Culture at Barnardo’s Scotland in 1980s was inappropriate, says former director
Hugh Mackintosh has been giving evidence to the Scottish Child Abuse Inquiry.
A former director of Barnardo’s Scotland has said the organisation had an inappropriate culture and management who did not care when he joined.
Hugh Mackintosh moved north of the border to become assistant director in 1981, before promotion in 1991.
Speaking at the Scottish Child Abuse Inquiry on Thursday, he said he did not feel welcome when he first arrived but he was not scared to “ruffle a few feathers” in order to tackle key issues.
There was a culture I didn't find particularly kind or enjoyable. Hugh Mackintosh
He said: “I wasn’t welcomed with open arms. I wasn’t particularly popular with the rest of the management team.
“Barnardo’s Scotland had this kind of ‘we’re a very caring division, very caring management team’ (attitude).
“I didn’t find it very caring. I found it had a rather inappropriate sense of humour.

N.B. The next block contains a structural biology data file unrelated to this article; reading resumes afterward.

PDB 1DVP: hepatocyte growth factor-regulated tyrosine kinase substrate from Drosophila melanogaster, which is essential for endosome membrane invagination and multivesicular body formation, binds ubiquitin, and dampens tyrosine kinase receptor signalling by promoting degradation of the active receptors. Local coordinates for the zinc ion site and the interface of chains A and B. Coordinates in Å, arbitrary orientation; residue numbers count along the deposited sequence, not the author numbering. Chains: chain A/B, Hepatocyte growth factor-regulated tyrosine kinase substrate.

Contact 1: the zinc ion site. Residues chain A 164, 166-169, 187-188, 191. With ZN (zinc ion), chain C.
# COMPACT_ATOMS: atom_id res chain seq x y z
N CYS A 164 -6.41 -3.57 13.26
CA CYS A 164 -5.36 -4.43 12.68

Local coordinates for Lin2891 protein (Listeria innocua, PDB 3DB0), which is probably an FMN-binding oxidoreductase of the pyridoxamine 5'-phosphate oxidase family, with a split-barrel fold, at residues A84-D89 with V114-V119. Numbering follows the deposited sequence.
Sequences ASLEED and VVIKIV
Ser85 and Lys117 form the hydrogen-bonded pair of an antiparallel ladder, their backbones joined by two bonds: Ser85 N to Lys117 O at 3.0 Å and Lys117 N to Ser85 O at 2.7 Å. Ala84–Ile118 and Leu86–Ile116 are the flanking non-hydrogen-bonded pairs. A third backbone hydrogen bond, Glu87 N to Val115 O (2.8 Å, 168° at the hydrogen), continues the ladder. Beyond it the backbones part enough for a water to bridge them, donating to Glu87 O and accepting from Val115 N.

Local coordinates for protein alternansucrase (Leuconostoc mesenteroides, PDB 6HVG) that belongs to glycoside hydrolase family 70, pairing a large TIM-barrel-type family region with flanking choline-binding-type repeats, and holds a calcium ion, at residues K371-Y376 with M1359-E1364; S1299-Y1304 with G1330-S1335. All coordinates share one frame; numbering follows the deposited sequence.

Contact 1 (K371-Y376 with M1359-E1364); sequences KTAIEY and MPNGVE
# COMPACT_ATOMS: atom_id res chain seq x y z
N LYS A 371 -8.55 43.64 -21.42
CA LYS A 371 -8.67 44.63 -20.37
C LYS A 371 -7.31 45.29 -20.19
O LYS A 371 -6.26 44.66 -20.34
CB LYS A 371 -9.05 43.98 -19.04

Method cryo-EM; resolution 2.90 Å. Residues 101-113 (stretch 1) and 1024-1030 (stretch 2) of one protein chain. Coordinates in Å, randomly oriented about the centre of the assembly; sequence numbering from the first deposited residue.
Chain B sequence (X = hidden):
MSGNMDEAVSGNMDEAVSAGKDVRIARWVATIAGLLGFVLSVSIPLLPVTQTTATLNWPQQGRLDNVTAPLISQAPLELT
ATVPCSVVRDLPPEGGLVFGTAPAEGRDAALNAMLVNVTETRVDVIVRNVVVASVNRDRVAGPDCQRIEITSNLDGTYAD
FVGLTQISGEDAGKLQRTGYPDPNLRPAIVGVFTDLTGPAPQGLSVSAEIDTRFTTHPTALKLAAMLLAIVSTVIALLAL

“There was a culture I didn’t find particularly kind or enjoyable.”
The former director said during the 1980s, he found management would not challenge workers in the organisation’s residential units.
It was heard there was a lack of openness and teams were “reviewing themselves”.
If you're not occupying young people and doing creative things, life is pretty dull. Hugh Mackintosh
He said: “Be supportive, but supportive always agreeing.
“Real support is also about challenging – for everybody’s sake – pointing out what can be improved.”
The inquiry is currently investigating residential childcare establishments run by non-religious and voluntary organisations.
Mr Mackintosh – who worked as assistant director of Barnardo’s in London before his move to Scotland – also claimed emphasis was put on what the children and young people were struggling with, rather than encouraging their interests and skills.
He said: “You would see what the child was presenting wrongly, but where are the positives?
“What are we doing that may engage children often enough?
“If you’re not occupying young people and doing creative things, life is pretty dull.”
The inquiry, before Lady Smith in Edinburgh, continues.